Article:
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Beatriz Sarlo on Genres

Between Narrative and the Essay

The author defines La máquina cultural as a series of narrative essays with a lot of non-fiction, as well as a lot of interpretation. She remembers that in her previous books, like Instantáneas, she had already begun to make use of narrative. "We are at the end of the millennium," she justifies, "genres aren't so strict. I have bounced between narrative and the essay many times in a single book."

Maybe there are certain zones of reality that only literature can capture in all their complexity. Sarlo doesn't rule out this hypothesis, but she continues to clarify why she can't imagine a novel in her future: "I come from the humanities. It's with literature--and the arts in general--that I have the most intense relationship." The scholar imagines herself organizing narratives as a form of understanding certain things. But what she would really love, she admits, is to tell the day-to-day happenings of politics: "I participated in Graciela Fernández Meijide's campaigns in the last four elections," she explains, "and I would like to write about tons of political experiences, so as to put them in order. Not about my experiences, but about what I saw in the campaigns; forms of politics, from the highest to the most ordinary."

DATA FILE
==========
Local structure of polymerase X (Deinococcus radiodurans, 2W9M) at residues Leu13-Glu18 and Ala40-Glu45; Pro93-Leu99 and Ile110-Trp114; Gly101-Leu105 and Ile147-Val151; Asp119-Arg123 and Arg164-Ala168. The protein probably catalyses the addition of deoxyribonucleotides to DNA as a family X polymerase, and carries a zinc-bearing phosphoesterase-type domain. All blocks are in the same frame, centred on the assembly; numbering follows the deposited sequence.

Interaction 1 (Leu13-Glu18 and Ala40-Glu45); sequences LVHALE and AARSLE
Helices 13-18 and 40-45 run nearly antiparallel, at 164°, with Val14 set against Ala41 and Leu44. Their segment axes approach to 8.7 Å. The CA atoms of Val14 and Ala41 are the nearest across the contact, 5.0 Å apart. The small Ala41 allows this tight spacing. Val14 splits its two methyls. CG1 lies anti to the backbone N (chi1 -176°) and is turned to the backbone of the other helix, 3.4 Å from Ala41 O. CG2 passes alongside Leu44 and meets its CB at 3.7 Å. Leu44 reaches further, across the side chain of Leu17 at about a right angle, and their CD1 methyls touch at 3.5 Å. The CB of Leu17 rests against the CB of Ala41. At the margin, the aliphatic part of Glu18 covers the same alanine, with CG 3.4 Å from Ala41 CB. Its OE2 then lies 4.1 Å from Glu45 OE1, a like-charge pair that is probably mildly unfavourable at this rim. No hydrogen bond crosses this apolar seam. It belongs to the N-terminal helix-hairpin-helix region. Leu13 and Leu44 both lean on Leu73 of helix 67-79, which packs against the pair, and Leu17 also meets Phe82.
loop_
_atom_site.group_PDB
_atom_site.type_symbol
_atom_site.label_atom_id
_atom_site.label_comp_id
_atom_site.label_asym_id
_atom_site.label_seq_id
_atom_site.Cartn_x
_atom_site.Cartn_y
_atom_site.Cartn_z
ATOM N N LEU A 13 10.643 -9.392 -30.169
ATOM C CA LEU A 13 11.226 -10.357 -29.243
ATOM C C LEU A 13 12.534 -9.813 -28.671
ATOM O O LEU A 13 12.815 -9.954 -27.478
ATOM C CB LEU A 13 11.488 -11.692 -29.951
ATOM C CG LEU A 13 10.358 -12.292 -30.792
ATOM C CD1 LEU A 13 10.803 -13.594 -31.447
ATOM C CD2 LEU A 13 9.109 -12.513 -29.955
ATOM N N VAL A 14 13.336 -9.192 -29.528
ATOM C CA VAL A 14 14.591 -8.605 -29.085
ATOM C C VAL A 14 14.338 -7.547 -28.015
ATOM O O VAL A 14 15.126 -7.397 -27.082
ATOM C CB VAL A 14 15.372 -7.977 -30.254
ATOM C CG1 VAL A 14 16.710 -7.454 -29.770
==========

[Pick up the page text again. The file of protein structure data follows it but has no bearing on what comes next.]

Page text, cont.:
At the University of Buenos Aires, Sarlo is in charge of the department of twentieth century Argentine Literature. She has also worked at the University of Cambridge, England, and in many North American Universities. However, she is distrustful of the isolation of the academy. For this reason, she assures us that if she had to give advice to a young person, "I would tell him/her that it is necessary to waste time. But waste time in quotations, outside of one's specific discipline. I'm not speaking, necessarily, about political experience; it could also be the experience of being a rock band groupie. A school that demands immediate specialization at age twenty is somewhat impoverishing. You can explore, and above all, you have to keep in mind that no one is pushing you to become a literary critic or an historian."

(translated by Ryan Max Steinberg)

Excerpted from: Patricia Espinosa "Entre la narración y el ensayo." La Maga, May 15, 1998, pp. 10-11



© La Maga, 1998



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